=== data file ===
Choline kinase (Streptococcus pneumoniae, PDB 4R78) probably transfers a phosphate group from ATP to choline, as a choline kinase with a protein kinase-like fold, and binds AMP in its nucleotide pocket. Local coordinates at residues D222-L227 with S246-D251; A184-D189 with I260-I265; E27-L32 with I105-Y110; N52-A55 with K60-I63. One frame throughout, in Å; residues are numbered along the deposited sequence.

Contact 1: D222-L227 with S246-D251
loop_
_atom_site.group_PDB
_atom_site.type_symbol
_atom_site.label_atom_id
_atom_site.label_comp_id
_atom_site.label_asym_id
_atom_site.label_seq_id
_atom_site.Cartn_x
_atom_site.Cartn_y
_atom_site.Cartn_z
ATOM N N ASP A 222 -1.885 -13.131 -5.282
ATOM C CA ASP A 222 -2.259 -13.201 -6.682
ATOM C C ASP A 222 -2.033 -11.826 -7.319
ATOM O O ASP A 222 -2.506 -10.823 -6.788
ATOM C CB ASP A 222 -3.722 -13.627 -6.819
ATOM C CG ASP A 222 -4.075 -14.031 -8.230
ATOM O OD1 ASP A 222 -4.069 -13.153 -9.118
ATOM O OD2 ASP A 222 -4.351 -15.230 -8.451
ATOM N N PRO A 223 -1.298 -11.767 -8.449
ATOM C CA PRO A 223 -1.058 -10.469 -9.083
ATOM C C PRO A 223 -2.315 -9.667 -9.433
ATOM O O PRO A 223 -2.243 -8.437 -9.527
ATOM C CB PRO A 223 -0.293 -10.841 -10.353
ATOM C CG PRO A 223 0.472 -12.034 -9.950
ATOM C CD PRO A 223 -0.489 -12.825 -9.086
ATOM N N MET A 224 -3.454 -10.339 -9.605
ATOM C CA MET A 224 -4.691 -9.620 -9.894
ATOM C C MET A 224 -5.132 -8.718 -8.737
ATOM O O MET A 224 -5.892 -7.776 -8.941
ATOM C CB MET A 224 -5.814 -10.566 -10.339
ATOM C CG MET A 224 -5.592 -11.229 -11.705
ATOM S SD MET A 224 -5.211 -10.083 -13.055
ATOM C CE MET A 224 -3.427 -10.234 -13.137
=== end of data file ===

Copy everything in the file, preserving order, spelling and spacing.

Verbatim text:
Choline kinase (Streptococcus pneumoniae, PDB 4R78) probably transfers a phosphate group from ATP to choline, as a choline kinase with a protein kinase-like fold, and binds AMP in its nucleotide pocket. Local coordinates at residues D222-L227 with S246-D251; A184-D189 with I260-I265; E27-L32 with I105-Y110; N52-A55 with K60-I63. One frame throughout, in Å; residues are numbered along the deposited sequence.

Contact 1: D222-L227 with S246-D251
loop_
_atom_site.group_PDB
_atom_site.type_symbol
_atom_site.label_atom_id
_atom_site.label_comp_id
_atom_site.label_asym_id
_atom_site.label_seq_id
_atom_site.Cartn_x
_atom_site.Cartn_y
_atom_site.Cartn_z
ATOM N N ASP A 222 -1.885 -13.131 -5.282
ATOM C CA ASP A 222 -2.259 -13.201 -6.682
ATOM C C ASP A 222 -2.033 -11.826 -7.319
ATOM O O ASP A 222 -2.506 -10.823 -6.788
ATOM C CB ASP A 222 -3.722 -13.627 -6.819
ATOM C CG ASP A 222 -4.075 -14.031 -8.230
ATOM O OD1 ASP A 222 -4.069 -13.153 -9.118
ATOM O OD2 ASP A 222 -4.351 -15.230 -8.451
ATOM N N PRO A 223 -1.298 -11.767 -8.449
ATOM C CA PRO A 223 -1.058 -10.469 -9.083
ATOM C C PRO A 223 -2.315 -9.667 -9.433
ATOM O O PRO A 223 -2.243 -8.437 -9.527
ATOM C CB PRO A 223 -0.293 -10.841 -10.353
ATOM C CG PRO A 223 0.472 -12.034 -9.950
ATOM C CD PRO A 223 -0.489 -12.825 -9.086
ATOM N N MET A 224 -3.454 -10.339 -9.605
ATOM C CA MET A 224 -4.691 -9.620 -9.894
ATOM C C MET A 224 -5.132 -8.718 -8.737
ATOM O O MET A 224 -5.892 -7.776 -8.941
ATOM C CB MET A 224 -5.814 -10.566 -10.339
ATOM C CG MET A 224 -5.592 -11.229 -11.705
ATOM S SD MET A 224 -5.211 -10.083 -13.055
ATOM C CE MET A 224 -3.427 -10.234 -13.137